Yield about 5 pints.

Ingredients:

• 12-16 ears of corn
• 2 cups water (for boiling corn)
• 3 cups celery, chopped
• 3 cups chopped red sweet pepper (or mixed red and green sweet peppers)
• 1 cup chopped onion
• 2-1/2 cups vinegar
• 1-3/4 cups sugar
• 4 tsp dry mustard
• 2 tsp pickling salt
• 2 tsp celery seed
• 1 tsp ground turmeric
• 3 tbsp cornstarch
• 2 tbsp water

Prepping the Jars

As always, wash the jars, lids and bands in hot soapy water. Or wash jars and bands in the dishwasher and lids by hand so the rubber seal doesn’t overheat. Fill your water-bath canner with water and bring to boil. You want the water to cover the filled jars by at least two inches.

When the water comes to a boil, lower the clean empty jars into the canner to sterilize while you mix up the corn relish. Pour boiling water over lids and bands in a heatproof dish.

Making the Relish

1. Cut corn off the cobs to measure 8 cups.

2. Combine corn and water in a Dutch oven, bring to a boil, reduce heat and simmer, covered, about five minutes or until corn is nearly tender. Drain. End-of-season corn is just as sweet as early summer’s, but can be a little tougher so making relish is a great way to use it.

3. Return the corn to the pot; add celery, pepper and onion.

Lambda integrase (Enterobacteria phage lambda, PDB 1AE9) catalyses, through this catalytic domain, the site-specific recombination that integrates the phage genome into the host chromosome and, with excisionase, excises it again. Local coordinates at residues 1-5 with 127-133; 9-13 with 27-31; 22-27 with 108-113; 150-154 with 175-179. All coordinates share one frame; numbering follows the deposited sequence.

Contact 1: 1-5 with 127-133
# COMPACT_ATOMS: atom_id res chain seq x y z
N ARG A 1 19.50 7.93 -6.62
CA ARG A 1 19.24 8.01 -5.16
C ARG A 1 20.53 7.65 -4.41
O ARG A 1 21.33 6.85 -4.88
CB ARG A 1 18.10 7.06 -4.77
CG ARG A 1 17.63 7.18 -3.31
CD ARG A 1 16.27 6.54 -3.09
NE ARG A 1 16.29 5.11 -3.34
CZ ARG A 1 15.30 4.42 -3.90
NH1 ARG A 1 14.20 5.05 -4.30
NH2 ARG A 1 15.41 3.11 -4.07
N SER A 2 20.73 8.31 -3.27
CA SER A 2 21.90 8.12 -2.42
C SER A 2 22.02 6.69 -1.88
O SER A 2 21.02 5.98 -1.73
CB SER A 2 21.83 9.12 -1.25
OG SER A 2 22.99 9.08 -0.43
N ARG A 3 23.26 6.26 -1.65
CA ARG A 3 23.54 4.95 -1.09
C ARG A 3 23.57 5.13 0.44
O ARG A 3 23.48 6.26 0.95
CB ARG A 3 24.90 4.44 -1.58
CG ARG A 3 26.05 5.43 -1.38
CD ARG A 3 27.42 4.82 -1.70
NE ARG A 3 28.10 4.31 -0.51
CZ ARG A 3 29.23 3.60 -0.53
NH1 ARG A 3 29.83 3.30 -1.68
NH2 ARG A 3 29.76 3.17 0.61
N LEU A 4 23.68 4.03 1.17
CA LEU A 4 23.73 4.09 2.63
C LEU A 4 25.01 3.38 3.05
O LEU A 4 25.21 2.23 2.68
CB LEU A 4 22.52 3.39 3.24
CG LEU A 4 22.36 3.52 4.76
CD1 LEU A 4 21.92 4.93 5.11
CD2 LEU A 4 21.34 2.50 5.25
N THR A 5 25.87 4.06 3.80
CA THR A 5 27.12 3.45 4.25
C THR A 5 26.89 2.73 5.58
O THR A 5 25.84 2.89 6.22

4. Stir in vinegar, sugar, mustard, pickling salt, celery seed and turmeric. Bring to boiling. Boil uncovered for five minutes, stirring occasionally.

5. In a separate cup, mix the cornstarch and water, then add to corn relish.

6. Continue to cook mixture until slightly thick and bubbly and time for one additional minute.

7. Remove sterilized jars from the canner and place on a towel by the pot of relish.

8. Ladle relish into the canning jars leaving 1/2-inch headspace. Use a sterilized stainless knife to coax out any air bubbles, wipe jar rims and adjust lids and bands.

9. Process in your water-bath canner for 15 minutes in boiling water, adding minutes depending on your particular altitude. You can find accurate timing information online or in most canning books. After processing, lift jars unto a clean towel and wait for the faithful “ping” of each seal.

You can read more at Dede's website, or in her blog post archive on MOTHER EARTH NEWS.


All MOTHER EARTH NEWS community bloggers have agreed to follow our Blogging Best Practices, and they are responsible for the accuracy of their posts. To learn more about the author of this post, click on the byline link at the top of the page.












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Lighten the Strain on the Earth and Your Budget

MOTHER EARTH NEWS is the guide to living — as one reader stated — “with little money and abundant happiness.” Every issue is an invaluable guide to leading a more sustainable life, covering ideas from fighting rising energy costs and protecting the environment to avoiding unnecessary spending on processed food. You’ll find tips for slashing heating bills; growing fresh, natural produce at home; and more. MOTHER EARTH NEWS helps you cut costs without sacrificing modern luxuries.

At MOTHER EARTH NEWS, we are dedicated to conserving our planet’s natural resources while helping you conserve your financial resources. That’s why we want you to save money and trees by subscribing through our earth-friendly automatic renewal savings plan. By paying with a credit card, you save an additional $5 and get 6 issues of MOTHER EARTH NEWS for only $12.00 (USA only).

You may also use the Bill Me option and pay $17.00 for 6 issues.